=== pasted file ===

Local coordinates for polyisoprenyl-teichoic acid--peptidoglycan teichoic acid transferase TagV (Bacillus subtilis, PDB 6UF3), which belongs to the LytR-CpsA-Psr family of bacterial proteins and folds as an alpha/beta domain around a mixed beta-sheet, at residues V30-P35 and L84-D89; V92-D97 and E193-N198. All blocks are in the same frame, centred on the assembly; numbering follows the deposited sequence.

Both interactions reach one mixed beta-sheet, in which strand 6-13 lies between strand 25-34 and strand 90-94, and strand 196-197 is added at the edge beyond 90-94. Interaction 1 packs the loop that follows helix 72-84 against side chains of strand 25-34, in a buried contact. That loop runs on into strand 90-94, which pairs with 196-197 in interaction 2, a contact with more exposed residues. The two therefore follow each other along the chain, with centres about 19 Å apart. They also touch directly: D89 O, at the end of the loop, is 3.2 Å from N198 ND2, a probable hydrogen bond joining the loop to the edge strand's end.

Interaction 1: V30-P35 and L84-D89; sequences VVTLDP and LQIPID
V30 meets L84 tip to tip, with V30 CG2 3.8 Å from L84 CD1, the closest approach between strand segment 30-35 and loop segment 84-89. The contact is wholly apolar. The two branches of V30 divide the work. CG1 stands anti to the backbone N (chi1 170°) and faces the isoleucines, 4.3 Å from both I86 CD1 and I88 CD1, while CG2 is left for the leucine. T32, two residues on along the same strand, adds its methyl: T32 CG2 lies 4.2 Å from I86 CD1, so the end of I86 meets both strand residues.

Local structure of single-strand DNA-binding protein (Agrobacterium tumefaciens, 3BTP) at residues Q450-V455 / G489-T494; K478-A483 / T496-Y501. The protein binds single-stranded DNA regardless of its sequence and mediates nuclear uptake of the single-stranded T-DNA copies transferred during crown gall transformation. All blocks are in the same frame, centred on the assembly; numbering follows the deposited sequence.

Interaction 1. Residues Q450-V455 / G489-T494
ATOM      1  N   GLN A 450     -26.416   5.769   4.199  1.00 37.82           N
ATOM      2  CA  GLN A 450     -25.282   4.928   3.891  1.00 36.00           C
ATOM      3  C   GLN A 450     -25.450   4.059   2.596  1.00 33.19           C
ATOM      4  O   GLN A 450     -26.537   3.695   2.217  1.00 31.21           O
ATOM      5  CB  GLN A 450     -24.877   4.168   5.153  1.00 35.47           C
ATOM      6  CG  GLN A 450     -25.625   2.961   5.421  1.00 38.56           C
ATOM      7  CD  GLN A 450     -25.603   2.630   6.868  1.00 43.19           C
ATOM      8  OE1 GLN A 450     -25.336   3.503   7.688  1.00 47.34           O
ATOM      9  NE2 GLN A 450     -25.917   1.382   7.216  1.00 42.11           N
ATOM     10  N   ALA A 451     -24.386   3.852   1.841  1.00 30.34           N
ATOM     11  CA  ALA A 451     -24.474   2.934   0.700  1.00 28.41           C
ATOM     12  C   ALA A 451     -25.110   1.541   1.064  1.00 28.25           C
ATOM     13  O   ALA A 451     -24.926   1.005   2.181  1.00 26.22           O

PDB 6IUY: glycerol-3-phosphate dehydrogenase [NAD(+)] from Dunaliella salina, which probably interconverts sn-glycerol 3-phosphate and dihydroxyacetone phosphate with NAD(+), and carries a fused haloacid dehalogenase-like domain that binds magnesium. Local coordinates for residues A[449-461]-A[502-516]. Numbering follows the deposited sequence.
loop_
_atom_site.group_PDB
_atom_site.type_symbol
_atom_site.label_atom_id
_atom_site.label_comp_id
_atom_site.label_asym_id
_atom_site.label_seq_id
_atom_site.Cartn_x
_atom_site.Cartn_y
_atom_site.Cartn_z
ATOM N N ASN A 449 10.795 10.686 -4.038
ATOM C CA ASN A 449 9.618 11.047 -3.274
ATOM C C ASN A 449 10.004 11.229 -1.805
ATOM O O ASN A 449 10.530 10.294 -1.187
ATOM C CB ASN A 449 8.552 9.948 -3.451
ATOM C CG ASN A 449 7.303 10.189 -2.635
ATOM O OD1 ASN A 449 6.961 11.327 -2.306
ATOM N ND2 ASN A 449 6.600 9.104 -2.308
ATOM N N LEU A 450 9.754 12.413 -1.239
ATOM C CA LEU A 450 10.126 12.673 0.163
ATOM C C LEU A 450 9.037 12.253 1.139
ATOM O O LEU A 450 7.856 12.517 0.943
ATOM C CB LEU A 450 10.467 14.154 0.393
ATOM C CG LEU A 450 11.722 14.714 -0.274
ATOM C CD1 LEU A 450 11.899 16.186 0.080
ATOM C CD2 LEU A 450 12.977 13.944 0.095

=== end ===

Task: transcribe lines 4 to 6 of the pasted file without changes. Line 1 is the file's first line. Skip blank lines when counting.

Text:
V30 meets L84 tip to tip, with V30 CG2 3.8 Å from L84 CD1, the closest approach between strand segment 30-35 and loop segment 84-89. The contact is wholly apolar. The two branches of V30 divide the work. CG1 stands anti to the backbone N (chi1 170°) and faces the isoleucines, 4.3 Å from both I86 CD1 and I88 CD1, while CG2 is left for the leucine. T32, two residues on along the same strand, adds its methyl: T32 CG2 lies 4.2 Å from I86 CD1, so the end of I86 meets both strand residues.

Local structure of single-strand DNA-binding protein (Agrobacterium tumefaciens, 3BTP) at residues Q450-V455 / G489-T494; K478-A483 / T496-Y501. The protein binds single-stranded DNA regardless of its sequence and mediates nuclear uptake of the single-stranded T-DNA copies transferred during crown gall transformation. All blocks are in the same frame, centred on the assembly; numbering follows the deposited sequence.

Interaction 1. Residues Q450-V455 / G489-T494